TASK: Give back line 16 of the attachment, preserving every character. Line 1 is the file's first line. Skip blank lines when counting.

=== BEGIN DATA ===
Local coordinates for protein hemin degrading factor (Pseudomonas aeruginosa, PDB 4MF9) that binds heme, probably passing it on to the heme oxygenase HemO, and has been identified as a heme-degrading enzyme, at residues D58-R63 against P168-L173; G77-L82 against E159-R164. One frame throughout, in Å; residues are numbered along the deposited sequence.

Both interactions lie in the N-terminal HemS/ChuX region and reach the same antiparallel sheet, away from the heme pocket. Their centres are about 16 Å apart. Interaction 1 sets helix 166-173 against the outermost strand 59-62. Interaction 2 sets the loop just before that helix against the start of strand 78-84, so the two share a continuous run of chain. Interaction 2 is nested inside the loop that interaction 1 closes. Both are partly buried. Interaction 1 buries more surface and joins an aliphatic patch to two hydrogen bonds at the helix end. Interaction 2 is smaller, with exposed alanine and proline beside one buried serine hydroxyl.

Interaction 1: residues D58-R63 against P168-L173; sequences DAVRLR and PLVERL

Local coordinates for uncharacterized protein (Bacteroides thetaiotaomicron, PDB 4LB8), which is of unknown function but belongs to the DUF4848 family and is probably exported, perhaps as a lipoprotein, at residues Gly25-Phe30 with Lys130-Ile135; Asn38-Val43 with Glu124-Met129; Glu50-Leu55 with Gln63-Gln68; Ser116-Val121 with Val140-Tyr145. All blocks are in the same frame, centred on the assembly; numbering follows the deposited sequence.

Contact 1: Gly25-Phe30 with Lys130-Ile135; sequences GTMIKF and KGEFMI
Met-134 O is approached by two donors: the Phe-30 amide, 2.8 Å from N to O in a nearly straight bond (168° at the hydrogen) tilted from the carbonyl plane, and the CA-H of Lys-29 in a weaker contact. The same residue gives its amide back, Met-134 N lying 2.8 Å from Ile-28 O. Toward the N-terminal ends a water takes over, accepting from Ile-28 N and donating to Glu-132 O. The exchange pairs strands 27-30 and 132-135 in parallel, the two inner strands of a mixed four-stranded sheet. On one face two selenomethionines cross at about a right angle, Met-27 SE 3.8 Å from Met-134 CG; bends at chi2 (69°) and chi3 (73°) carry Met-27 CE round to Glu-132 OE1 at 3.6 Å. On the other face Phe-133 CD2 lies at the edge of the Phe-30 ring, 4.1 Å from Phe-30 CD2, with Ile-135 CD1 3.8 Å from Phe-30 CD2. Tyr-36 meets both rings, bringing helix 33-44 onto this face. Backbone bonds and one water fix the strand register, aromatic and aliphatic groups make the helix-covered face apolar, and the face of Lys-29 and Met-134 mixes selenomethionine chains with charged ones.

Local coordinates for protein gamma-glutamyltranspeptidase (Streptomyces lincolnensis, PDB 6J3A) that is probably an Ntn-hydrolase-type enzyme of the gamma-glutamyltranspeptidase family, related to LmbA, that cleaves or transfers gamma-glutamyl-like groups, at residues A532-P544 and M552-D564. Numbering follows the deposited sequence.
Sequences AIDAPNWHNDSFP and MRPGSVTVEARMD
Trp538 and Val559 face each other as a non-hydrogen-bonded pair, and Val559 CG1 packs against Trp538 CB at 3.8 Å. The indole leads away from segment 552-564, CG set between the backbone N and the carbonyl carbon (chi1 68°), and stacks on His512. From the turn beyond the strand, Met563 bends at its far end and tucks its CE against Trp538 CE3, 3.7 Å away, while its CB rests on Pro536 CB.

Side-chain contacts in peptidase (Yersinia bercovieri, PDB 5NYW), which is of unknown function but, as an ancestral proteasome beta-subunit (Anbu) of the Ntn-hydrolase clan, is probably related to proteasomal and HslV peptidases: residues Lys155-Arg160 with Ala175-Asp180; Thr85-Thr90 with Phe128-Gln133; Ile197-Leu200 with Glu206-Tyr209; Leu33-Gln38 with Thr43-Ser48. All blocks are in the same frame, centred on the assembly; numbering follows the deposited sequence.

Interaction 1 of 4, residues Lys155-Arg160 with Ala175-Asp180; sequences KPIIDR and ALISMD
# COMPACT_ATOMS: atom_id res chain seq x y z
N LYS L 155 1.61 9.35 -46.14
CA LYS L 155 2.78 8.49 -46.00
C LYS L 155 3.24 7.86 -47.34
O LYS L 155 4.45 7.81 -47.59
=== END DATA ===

O LYS L 155 4.45 7.81 -47.59